Hey, desk potatoes: Little lifestyle changes can add up.
As far as fitness goes, it seems that a little can go a long way. No one is disputing the benefits of nailing nonstop runs on the Hobacks (kind of like running a marathon on snow). But recent data indicates that a little action in the day-to-day grind can lower your risk of heart disease and diabetes. Easy lifestyle changes can do a lot of heavy lifting: Take the stairs. Park in the outer stretches of the lot. Push away from your keyboard and take a walk outside your office for a quick break a few times a day.
Research: Your genes might make you feel low when heading high.
Ever get a raging case of altitude sickness? Even a minor dose can ruin a ski vacation with headaches, nausea and generally feeling lousy all over. It’s no fun. Severe cases, of course, can be life threatening. Figure you need to be in better shape to keep altitude sickness out of your ski life? That might not be the case. The latest research being done at the U of Colorado might point to a genetic link to the mountain malady. If that holds up, can an altitude sickness test be far behind?
The second annual RECLAIM Project spotlights innovative, functional and eco-conscious trends in technical apparel and pits three budding fashion designers against the clock and each other to create a “green” masterpiece.
A stroll through the aisles of the SIA Snow Show is an overwhelming feast for any gear-head’s senses. Bright colors, flashy technology and racks upon racks of gear, accessories, gadgets and apparel are reminders that ski consumerism is alive and well. Although that’s good news for our industry’s bottom line, it doesn’t come without a price. SIA’s RECLAIM Project aims to raise awareness about the side effects and byproducts of apparel and gear manufacturing.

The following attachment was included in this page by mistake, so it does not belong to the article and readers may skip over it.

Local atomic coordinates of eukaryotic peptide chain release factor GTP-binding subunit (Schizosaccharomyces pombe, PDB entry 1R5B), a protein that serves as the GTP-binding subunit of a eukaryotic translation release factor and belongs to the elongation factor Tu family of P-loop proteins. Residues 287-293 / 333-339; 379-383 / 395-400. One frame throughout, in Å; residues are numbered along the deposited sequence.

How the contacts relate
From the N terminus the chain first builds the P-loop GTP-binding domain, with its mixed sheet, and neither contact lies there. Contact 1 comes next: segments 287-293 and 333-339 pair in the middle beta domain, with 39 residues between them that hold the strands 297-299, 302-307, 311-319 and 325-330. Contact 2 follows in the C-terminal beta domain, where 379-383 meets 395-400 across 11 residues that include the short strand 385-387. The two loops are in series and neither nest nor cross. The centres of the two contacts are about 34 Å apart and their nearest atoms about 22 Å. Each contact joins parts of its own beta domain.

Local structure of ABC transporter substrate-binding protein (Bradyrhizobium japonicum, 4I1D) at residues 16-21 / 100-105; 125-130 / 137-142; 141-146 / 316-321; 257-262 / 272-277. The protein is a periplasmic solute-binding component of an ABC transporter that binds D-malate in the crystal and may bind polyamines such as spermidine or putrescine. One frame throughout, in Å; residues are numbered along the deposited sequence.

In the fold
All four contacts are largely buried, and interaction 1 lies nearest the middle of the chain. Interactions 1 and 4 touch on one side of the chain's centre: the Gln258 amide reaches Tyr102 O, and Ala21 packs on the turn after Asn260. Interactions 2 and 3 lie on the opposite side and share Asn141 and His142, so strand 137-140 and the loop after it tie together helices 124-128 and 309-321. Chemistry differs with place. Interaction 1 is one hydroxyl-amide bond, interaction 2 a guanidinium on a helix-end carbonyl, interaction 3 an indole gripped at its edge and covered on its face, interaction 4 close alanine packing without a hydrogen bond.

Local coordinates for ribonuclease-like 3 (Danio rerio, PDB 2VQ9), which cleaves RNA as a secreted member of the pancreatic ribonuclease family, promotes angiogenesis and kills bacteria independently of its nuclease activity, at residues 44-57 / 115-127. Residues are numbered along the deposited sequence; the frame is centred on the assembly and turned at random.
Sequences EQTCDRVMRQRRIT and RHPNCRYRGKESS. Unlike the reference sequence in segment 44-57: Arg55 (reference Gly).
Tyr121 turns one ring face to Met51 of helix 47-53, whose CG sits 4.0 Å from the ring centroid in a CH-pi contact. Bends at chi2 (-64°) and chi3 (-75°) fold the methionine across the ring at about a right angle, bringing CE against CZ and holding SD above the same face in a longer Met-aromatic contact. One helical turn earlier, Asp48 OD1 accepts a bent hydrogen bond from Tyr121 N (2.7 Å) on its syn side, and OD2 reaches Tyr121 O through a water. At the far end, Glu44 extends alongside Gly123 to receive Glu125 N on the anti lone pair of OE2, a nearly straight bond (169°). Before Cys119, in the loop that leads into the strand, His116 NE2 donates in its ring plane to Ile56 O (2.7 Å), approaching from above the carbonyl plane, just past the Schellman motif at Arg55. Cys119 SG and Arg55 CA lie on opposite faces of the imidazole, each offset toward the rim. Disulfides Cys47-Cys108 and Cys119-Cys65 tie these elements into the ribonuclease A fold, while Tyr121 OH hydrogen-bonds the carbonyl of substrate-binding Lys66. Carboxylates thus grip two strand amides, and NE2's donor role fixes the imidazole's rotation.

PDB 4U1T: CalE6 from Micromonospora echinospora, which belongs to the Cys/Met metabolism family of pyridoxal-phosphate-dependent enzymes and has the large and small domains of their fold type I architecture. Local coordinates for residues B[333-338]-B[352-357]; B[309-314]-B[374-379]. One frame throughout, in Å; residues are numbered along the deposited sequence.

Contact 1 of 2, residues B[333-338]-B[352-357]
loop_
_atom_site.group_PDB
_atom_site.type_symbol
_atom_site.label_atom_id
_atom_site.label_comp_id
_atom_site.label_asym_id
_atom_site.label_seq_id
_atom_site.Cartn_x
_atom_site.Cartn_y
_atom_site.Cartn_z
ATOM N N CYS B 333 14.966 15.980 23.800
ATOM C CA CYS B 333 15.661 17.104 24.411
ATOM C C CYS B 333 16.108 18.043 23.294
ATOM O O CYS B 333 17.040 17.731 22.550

A stroll through the aisles of the SIA Snow Show is an overwhelming feast for any gear-head’s senses. Bright colors, flashy technology and racks upon racks of gear, accessories, gadgets and apparel are reminders that ski consumerism is alive and well. Although that’s good news for our industry’s bottom line, it doesn’t come without a price.
Utah politicians cast their vote to connect Canyons and Solitude ski resorts. But what does it really mean for skiers?
Looks like we know which side Utah's legislative entity falls on in the connect-'em-or-not debate. On Tuesday, the Senate passed a resolution calling for a connection between seven of the state's ski resorts, citing environmental and tourism benefits should such a link be built. The vocal opposition didn't waste time piping up, citing fears of overcrowding the canyons and marring the backcountry experience. Not that any of this really matters.
More experience skiers, not newbies, getting into trouble.
This winter’s unstable snowpack—built on sparse early snow—has lead to a “perfect storm” for treacherous avalanche conditions, avalanche forecasters say. Six experienced backcountry travelers died in the past week, two in Colorado and four in Washington. The dicey snow pack across the West has avalanche centers on high alert—the Colorado avalanche center issued a special warning last weekend— but forecasters say that human factors still play the biggest part in avalanche incidents.